Say Can You See? It’s Healthy Vision Month

We are so affected by what we see, and impacted by what we read and do; vision is key for learning and pure enjoyment.

The National Eye Institute (part of the National Institutes of Health or NIH), encourages us to take care of our eyes and protect our vision. Now more than ever with increased blue-light gazing (the type of light given off by our personal devices such as phones, tablets, computers and some smart TVs), this advice is sound.

But more than that, protection – including quality sunglasses, diet and supplementation – will help if not prevent at least prolong the onset of eye diseases. Approximately 38 million of us (one in eight Americans) have common eye diseases such as age-related macular degeneration, diabetic retinopathy, glaucoma and cataracts. Family history will determine to a large degree if you will also develop a specific eye condition.

The NEI recommends eating as much of the following foods as you want: fish such as salmon, spinach, dark, leafy greens, almonds and eggs. And of course, carrots. When we speak of color-eating for health, in this case, the yellows and oranges have the most to offer eyes – beta-carotene is the carotenoid (type of antioxidant that provides the color of the food containing it). Other carotenoids shown to help protect vision include zeaxanthin and lutein, and astaxanthin (a red carotenoid).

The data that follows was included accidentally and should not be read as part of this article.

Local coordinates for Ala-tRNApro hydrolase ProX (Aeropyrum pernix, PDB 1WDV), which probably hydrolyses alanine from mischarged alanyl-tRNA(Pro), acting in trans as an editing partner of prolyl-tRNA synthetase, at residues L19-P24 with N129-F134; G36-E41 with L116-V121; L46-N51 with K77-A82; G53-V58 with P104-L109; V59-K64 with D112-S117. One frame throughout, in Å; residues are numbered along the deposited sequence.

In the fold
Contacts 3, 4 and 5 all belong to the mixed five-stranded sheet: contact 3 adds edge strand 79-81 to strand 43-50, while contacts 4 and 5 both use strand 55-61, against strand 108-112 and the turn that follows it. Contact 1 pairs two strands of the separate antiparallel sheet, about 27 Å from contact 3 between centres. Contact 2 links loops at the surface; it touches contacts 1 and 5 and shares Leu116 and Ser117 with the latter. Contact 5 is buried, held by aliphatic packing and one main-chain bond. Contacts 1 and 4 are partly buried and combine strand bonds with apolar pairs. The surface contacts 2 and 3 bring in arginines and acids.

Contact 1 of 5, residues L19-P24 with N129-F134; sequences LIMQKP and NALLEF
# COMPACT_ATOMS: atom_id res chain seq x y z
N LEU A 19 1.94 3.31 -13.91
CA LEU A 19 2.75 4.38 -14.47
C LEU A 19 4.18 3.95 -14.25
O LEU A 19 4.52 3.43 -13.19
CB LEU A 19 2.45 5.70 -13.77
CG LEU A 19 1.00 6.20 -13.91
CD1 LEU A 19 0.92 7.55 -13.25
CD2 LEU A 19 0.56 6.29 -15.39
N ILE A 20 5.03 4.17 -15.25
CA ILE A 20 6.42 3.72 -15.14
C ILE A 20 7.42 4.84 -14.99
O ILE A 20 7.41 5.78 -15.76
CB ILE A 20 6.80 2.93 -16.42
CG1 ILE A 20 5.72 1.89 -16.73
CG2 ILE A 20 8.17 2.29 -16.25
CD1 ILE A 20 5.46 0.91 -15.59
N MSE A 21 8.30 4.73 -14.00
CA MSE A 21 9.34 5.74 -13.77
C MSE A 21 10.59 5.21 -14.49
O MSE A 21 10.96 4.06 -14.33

Astaxanthin is a prominent carotenoid in our Fucosea Family – a nourishing dietary supplement that promotes healthy aging. It is especially supportive for vision health, notably for an increasing problem plaguing almost all adults in our modern world. Asheniopia (eye fatigue) is caused frequently by too much work on a flat-screen device – computer, tablet, smartphone and TV, all which tend to emit a blue light. IN the work environment alone, the average employee spends more than 45 hours in front of a computer screen every week. The National Institute of Occupational Safety and Health in the USA found that over 88% of office workers reported eyestrain. Young people who spend hours gaming are also not immune to this condition — another report from Europe showed that 23% of children suffer from eye fatigue due to heavy use of video games.

Some earlier studies have shown that astaxanthin supplementation lessens eye fatigue by neutralizing free radicals that generate inflammation often associated with chronic visual stress. One study gave individuals who worked in front of visual display monitors 5 mg astaxanthin per day for one month or placebo. After one month, slightly more than half (54%) of the astaxanthin group reported significantly diminished eye strain, compared to only 8% in the placebo group.

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